The Case for Use of masks by Public in an Epidemic (Coronavirus) - Registered Nurse
Here is the case for wearing masks whether you are infected or not. In my opinion, people should proceed as if they are infected and wear a mask in order to protect others in the community. Waiting until you are infected is like closing the stable door after the horse has bolted. None of us know when or if we are infected until/if symptoms arise and are tested. We could be infected without ever knowing. If we all wear masks (and gloves) in public we can substantially reduce infection risk. Official support for this would help us to overide embarassment or the stigma involved in initiating a new public behaviour. Shop owners and other businesses with a public interface can reassure the public by offering masks and gloves at the entrance, and keeping alcohol wipes close to cash registers and electronic keypads, and wiping them with every use or making sure that customers wipe them with every use (and wait 10 minutes between uses).
In Australia and in many western countries, the public have been advised that they should not wear a mask unless they are infected. The explanation is that a mask helps to prevent droplets escaping from an infected person, and that it will not protect an uninfected person from other unmasked peoples' droplets. The problem is that people cannot know whether we have been infected and will only find out if they become ill or are linked to a known infected person and thence formally diagnosed. So if we behave as if we are infected, and wear masks, we will be increasing public safety by reducing droplet transmission through use of the mask as a barrier. We need to be careful when we remove the mask; we should avoid touching the exterior and abrupt movements that might dislodge droplets from the outside. See third video at the end of this article.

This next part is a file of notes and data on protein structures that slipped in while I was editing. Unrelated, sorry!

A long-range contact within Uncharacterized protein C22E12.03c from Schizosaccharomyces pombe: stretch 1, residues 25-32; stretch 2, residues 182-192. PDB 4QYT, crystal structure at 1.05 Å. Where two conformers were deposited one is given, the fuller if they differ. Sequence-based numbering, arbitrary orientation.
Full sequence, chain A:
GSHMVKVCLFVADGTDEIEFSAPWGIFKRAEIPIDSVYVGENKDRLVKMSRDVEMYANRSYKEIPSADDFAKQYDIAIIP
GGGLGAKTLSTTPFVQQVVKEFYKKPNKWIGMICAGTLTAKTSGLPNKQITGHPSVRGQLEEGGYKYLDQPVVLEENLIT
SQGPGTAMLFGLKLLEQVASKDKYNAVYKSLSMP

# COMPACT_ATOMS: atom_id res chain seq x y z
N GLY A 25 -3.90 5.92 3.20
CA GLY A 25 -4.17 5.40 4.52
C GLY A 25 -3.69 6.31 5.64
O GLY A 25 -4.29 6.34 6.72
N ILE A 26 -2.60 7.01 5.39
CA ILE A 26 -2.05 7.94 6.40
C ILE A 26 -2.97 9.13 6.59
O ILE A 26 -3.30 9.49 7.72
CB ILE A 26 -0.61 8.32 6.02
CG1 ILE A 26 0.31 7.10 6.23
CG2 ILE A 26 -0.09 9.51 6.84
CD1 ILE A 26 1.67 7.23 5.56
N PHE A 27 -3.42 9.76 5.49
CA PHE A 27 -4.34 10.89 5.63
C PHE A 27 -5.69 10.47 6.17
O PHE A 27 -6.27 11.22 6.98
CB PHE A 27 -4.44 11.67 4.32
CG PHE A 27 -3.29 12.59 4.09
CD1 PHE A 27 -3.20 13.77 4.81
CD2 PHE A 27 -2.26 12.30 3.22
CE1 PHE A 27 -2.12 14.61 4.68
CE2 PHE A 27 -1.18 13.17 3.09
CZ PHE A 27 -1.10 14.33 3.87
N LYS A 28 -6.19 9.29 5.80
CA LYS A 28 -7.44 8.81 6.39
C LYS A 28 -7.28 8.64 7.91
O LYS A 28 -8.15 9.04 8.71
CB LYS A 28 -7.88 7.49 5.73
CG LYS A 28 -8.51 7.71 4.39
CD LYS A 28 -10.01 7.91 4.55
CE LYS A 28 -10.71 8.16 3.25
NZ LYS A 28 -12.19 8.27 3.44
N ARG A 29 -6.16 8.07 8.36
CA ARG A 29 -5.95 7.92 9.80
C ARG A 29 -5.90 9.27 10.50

Most of us realise there is a logical dissonance in the advice we are receiving about masks. Some of us think this is because of the shortage of masks. The government should be ensuring local manufacture and distribution of quality masks. Unfortunately it is unlikely that really effective masks will become available to the general public - due to problems of supply as much as policy.
In the meantime, it is possible to make relatively effective masks to prevent the spread of infection, as in the first video. These are basically absorbent barriers and last 2-4 hours. The second video evaluates different kinds of mask, notably the N95 mask (which excludes up to 95% of particles). The third video explains how to use and remove a commercially manufactured N95 mask.